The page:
Most patients lose all the weight they desire after bariatric surgery and keep it off for good.  However, a small percentage of patients experience weight regain and are understandably upset and confused about why this is happening and what they can do about it.

Some patients seek information from their bariatric surgeon, but others feel like they have failed and are embarrassed to seek help.

The reality is there are many reasons why someone might regain weight after surgery:

1. Poor follow-up. Commonly, this is the fault of the surgeon.  Many surgeons don’t encourage or even offer long-term follow-up for their bariatric patients even though it has been proven in numerous studies that patients who follow-up regularly lose more weight.  These visits include meeting with a dietician when necessary and detailed analysis of vitamin and protein levels.  They are helpful because mild weight gain can be halted with dietary adjustments and medications when necessary and significant weight re-gain can be avoided.

2. Anatomical problems. If the surgery was not performed correctly in the first-place food restriction can be inadequate and hunger hormone levels can increase causing weight regain.  Typically, this weight gain occurs one or more years following surgery.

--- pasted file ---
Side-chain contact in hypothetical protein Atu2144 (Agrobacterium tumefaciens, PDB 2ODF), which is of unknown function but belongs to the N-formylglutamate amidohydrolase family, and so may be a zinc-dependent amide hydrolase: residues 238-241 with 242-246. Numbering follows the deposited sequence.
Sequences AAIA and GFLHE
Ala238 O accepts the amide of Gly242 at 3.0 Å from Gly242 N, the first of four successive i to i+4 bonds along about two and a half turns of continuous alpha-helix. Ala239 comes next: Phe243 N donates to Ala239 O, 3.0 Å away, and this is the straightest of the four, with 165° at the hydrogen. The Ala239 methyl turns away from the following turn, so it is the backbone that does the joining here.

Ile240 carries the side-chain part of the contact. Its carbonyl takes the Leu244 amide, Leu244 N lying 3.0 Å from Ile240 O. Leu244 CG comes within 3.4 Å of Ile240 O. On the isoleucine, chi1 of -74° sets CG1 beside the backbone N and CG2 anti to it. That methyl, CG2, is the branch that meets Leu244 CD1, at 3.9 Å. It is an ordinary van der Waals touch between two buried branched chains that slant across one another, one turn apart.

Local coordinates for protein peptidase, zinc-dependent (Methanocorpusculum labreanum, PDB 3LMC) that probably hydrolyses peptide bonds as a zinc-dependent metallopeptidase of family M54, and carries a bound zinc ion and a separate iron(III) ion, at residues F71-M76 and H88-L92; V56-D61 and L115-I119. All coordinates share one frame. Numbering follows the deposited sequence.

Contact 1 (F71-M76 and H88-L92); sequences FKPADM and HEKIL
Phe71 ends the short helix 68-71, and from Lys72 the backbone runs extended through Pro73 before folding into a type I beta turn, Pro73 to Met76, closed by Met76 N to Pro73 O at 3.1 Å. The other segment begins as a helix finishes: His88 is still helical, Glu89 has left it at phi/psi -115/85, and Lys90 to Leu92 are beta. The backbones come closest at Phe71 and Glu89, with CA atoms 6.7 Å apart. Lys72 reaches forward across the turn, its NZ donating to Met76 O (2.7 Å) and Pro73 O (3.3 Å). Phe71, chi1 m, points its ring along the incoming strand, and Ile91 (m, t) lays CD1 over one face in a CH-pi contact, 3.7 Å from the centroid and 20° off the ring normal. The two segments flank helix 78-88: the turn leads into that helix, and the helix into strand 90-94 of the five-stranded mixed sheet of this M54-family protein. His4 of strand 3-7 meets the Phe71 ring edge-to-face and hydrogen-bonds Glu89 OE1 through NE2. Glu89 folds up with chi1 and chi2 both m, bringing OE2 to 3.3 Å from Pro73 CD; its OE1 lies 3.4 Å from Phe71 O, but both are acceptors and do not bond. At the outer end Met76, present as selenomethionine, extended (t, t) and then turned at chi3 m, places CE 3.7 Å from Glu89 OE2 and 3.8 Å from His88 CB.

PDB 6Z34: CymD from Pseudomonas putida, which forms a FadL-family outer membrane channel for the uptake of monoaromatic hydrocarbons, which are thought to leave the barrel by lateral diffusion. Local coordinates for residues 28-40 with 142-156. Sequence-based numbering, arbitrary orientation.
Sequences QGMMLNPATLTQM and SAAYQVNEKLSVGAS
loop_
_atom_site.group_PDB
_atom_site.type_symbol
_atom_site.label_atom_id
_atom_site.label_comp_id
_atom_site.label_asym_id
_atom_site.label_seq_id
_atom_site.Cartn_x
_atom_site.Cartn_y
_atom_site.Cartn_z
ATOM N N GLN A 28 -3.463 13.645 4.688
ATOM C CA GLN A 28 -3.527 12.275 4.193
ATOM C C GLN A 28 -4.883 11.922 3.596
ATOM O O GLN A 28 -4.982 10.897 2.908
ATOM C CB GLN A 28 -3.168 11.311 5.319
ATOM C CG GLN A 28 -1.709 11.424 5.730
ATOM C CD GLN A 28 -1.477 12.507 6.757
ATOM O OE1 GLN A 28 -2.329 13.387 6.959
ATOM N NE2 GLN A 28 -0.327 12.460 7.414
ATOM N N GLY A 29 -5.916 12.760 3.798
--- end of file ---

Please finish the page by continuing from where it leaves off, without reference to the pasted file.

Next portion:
3. Genetics. Unfortunately, not all patients respond well to the initial surgery.  While weight loss surgery is safe for almost everyone, rare patients don’t lose all they weight they desire or regain weight simply because their hormone levels do not respond to surgery in the typical fashion.

Fortunately, there are excellent treatments for most patients who regain weight after surgery.

For the patient who has not been following up with their surgeon, the solution is simple.  He or she is returned to the program (patients can also enroll in our post-op program if their surgery was performed somewhere else).   A thorough assessment is performed, including lab studies and endoscopy when necessary.  Once the problem is identified it can be corrected and the patient can go on to continue losing weight or at least stop gaining weight.

For the remainder of patients, it’s important to thoroughly study the anatomy and function of their weight loss procedure in order to determine what additional/revisional surgery can correct the problem.  This can be done easily with UGI x-rays, endoscopy and or CT scans.  The most common revision procedure is known as the duodenal switch.  This operation is very safe and effective for patients who have regained weight following sleeve gastrectomy due either to a poorly performed surgery or genetics that are resistant to losing weight.